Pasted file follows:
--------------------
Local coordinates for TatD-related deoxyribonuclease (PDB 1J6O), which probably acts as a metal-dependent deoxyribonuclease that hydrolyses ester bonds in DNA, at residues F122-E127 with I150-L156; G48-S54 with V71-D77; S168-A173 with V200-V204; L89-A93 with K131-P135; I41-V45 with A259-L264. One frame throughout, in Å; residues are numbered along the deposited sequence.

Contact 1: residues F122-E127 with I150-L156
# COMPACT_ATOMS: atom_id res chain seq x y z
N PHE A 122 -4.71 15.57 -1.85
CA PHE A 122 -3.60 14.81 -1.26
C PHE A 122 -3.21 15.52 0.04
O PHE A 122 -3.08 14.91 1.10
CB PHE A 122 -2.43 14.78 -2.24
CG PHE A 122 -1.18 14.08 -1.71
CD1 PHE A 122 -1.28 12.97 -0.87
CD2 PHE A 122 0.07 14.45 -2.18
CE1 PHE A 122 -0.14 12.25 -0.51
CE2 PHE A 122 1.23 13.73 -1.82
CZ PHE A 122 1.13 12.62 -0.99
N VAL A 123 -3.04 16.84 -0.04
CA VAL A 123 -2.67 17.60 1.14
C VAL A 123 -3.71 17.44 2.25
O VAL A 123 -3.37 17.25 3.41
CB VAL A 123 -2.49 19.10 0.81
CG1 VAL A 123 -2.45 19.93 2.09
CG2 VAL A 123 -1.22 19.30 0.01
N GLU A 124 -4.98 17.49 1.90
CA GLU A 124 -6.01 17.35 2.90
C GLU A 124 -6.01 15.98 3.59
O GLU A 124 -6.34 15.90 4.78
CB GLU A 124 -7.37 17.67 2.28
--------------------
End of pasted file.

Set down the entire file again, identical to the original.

Local coordinates for TatD-related deoxyribonuclease (PDB 1J6O), which probably acts as a metal-dependent deoxyribonuclease that hydrolyses ester bonds in DNA, at residues F122-E127 with I150-L156; G48-S54 with V71-D77; S168-A173 with V200-V204; L89-A93 with K131-P135; I41-V45 with A259-L264. One frame throughout, in Å; residues are numbered along the deposited sequence.

Contact 1: residues F122-E127 with I150-L156
# COMPACT_ATOMS: atom_id res chain seq x y z
N PHE A 122 -4.71 15.57 -1.85
CA PHE A 122 -3.60 14.81 -1.26
C PHE A 122 -3.21 15.52 0.04
O PHE A 122 -3.08 14.91 1.10
CB PHE A 122 -2.43 14.78 -2.24
CG PHE A 122 -1.18 14.08 -1.71
CD1 PHE A 122 -1.28 12.97 -0.87
CD2 PHE A 122 0.07 14.45 -2.18
CE1 PHE A 122 -0.14 12.25 -0.51
CE2 PHE A 122 1.23 13.73 -1.82
CZ PHE A 122 1.13 12.62 -0.99
N VAL A 123 -3.04 16.84 -0.04
CA VAL A 123 -2.67 17.60 1.14
C VAL A 123 -3.71 17.44 2.25
O VAL A 123 -3.37 17.25 3.41
CB VAL A 123 -2.49 19.10 0.81
CG1 VAL A 123 -2.45 19.93 2.09
CG2 VAL A 123 -1.22 19.30 0.01
N GLU A 124 -4.98 17.49 1.90
CA GLU A 124 -6.01 17.35 2.90
C GLU A 124 -6.01 15.98 3.59
O GLU A 124 -6.34 15.90 4.78
CB GLU A 124 -7.37 17.67 2.28